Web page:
How mass shootings skew back-to-school safety measures toward less-effective solutions

Parents, schools take a proactive approach but emphasize hardware, experts say.

Steve Gomez spent more than two decades working at the FBI, dealing with highly charged security threats and active-shooter situations.

But the retired agent became so concerned about his own daughter after last year’s deadly school shooting in Parkland, Florida, that he decided to join her school’s safety committee.

That’s just one example of how parents have responded to recent school shootings in a proactive way as the new school year approaches.

Another response is evident in the annual school supply shopping trip, with the president of a company that makes bulletproof backpacks reporting that sales have spiked this summer.

Yasir Sheikh, the president of Guard Dog Security, said the Florida company’s bulletproof backpacks, which range in price from roughly $130 to $190, are now sold by retailers like Office Max, which he says has helped contribute to “a heightened sense of awareness” of the product.

While the company regularly sees a spike “after national events like mass shootings and school shootings,” Sheikh said, he thinks this summer’s increase shows “this is now becoming more of a proactive measure rather than a reactionary measure.”

For some in the school safety community, the sale of backpacks and other items designed as defensive tools is evidence that parents and school administrators are focusing on tangible solutions rather than less visible but possibly more effective measures such as threat assessment teams.

Ken Trump, a school safety expert, has noticed “a skewed focus on target hardening and physical security measures,” like limiting the number of entrances and exits to a school, or talk of installing bulletproof windows.

“People are looking for a sort of one-stop quick fix,” Trump, who’s not related to the president, told ABC News. “They’re looking for things that have the ‘wow’ but not the ‘how’ part of it. How would [those added measures] really work?”

He pointed to the installation of more metal detectors in schools, which he said would only be truly effective if they are kept on at all times to prevent students from sneaking weapons into their lockers overnight, for instance.

Parents and administrators “want some physical sign there’s more security there,” he said.

Threat assessment teams, training and drills at different times of the school day, and a stronger student reporting system – so they feel comfortable coming forward to warn of other students who have made threats or boasted of having weapons – are some of the steps that Trump said are more effective.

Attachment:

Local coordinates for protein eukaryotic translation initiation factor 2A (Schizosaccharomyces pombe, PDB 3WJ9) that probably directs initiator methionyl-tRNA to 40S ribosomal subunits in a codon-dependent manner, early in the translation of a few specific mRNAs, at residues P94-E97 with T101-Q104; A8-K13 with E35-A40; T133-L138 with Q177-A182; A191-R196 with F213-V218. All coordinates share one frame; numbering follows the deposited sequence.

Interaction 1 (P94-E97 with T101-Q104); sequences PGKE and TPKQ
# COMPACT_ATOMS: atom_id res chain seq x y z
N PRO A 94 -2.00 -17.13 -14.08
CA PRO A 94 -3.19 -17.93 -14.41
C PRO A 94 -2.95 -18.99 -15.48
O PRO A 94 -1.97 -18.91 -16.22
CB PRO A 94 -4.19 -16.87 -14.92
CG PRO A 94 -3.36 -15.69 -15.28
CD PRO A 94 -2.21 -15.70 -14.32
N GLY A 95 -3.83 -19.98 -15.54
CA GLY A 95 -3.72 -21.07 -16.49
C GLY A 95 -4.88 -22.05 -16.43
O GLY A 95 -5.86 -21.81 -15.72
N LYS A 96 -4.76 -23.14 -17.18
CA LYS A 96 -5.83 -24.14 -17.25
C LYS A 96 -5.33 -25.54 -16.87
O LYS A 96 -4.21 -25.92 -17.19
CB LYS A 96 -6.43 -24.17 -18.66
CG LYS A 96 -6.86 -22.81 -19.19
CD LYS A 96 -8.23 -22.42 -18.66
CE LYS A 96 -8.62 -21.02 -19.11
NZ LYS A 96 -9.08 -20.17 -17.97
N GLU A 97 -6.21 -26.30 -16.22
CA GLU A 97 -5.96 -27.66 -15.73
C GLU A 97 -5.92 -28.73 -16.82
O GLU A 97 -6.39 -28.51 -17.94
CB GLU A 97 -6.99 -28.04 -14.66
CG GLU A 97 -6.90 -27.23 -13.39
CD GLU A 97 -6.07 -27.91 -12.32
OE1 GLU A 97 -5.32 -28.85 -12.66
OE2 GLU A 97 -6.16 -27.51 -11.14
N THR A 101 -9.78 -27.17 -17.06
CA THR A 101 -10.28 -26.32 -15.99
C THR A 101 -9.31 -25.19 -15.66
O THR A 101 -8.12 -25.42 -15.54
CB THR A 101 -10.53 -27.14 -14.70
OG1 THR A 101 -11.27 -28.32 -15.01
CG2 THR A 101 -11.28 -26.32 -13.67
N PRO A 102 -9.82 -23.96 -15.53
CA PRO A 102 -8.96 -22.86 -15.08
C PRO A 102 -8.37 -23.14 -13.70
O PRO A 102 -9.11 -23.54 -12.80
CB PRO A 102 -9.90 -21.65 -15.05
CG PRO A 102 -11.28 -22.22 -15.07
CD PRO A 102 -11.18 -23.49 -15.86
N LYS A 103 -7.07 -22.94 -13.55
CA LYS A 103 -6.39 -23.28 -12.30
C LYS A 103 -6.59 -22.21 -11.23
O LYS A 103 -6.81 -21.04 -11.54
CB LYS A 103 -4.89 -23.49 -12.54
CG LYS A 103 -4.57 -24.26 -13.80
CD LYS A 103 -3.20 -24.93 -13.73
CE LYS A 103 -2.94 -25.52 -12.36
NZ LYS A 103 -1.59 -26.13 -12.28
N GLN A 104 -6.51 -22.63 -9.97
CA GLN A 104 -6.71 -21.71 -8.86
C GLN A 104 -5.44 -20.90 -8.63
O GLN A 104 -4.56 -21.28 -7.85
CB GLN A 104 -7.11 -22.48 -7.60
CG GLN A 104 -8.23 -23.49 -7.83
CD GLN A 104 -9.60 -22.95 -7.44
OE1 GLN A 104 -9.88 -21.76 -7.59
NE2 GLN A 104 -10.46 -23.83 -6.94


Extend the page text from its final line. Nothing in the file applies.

“It’s easy to put up visible, tangible things that create the appearance of safer schools, but many of the best school safety measures are invisible,” he said. “They’re not something school officials can easily point to.”

The federal government is also pursuing some changes that could help train students for any number of traumatic event, including but not limited to shootings.

The Department of Homeland Security has an open grant offering up to $1.8 million for student trauma training, which John Verrico, a spokesman for the DHS' Science and Technology Directorate, said will focus on training high school students basic first aid that would apply in "any sort of disaster," including natural disasters and mass shootings.

"We're looking to be able to have students trained in case of an emergency so that they can help each other," Verrico told ABC News.

As for Gomez, now an ABC News contributor who works as a security consultant, he cited a combination of factors that helped him feel more at ease with his daughter’s school’s security plan.

Since joining the safety committee at the public high school in Los Angeles County where his daughter is entering her sophomore year, he has attended meetings and weighed in on the school’s plan and some of their changes, which included stopping parents from being able to drop off lunch for their kids in an effort to limit the number of people coming in and out of the building.

He has also had a chance to meet with the school’s security official.

“I discussed with him about how he does his job and, in my view,” Gomez said, “he’s on the ball.”

That said, one of the most important steps that Gomez took in the wake of some of last year’s deadly school shootings, he said, was trying to make it clear to his daughter how such tragedies can happen anywhere.

“She was kind of in disbelief that these kinds of things were happening at Parkland [Florida] and at Santa Fe [Texas] and she didn’t think somebody at her school would do that,” he explained, “and I said to her, ‘That’s what all the kids at Parkland and Santa Fe thought.’”

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